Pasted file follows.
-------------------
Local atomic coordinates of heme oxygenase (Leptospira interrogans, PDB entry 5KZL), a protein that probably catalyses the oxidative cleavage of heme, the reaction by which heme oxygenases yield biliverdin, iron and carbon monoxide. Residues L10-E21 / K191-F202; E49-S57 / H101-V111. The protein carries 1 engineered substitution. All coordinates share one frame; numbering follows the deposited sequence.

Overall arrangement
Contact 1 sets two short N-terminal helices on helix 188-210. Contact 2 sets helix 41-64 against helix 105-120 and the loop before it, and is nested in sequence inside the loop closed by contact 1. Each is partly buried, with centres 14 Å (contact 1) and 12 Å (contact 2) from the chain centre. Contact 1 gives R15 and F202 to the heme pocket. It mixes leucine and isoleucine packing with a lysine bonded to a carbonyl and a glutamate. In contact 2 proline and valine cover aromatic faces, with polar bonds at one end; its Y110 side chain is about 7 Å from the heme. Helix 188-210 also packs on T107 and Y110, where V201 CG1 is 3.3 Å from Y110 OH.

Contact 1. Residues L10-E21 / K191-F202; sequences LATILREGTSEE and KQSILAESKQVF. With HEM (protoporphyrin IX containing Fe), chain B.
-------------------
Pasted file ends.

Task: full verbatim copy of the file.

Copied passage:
Local atomic coordinates of heme oxygenase (Leptospira interrogans, PDB entry 5KZL), a protein that probably catalyses the oxidative cleavage of heme, the reaction by which heme oxygenases yield biliverdin, iron and carbon monoxide. Residues L10-E21 / K191-F202; E49-S57 / H101-V111. The protein carries 1 engineered substitution. All coordinates share one frame; numbering follows the deposited sequence.

Overall arrangement
Contact 1 sets two short N-terminal helices on helix 188-210. Contact 2 sets helix 41-64 against helix 105-120 and the loop before it, and is nested in sequence inside the loop closed by contact 1. Each is partly buried, with centres 14 Å (contact 1) and 12 Å (contact 2) from the chain centre. Contact 1 gives R15 and F202 to the heme pocket. It mixes leucine and isoleucine packing with a lysine bonded to a carbonyl and a glutamate. In contact 2 proline and valine cover aromatic faces, with polar bonds at one end; its Y110 side chain is about 7 Å from the heme. Helix 188-210 also packs on T107 and Y110, where V201 CG1 is 3.3 Å from Y110 OH.

Contact 1. Residues L10-E21 / K191-F202; sequences LATILREGTSEE and KQSILAESKQVF. With HEM (protoporphyrin IX containing Fe), chain B.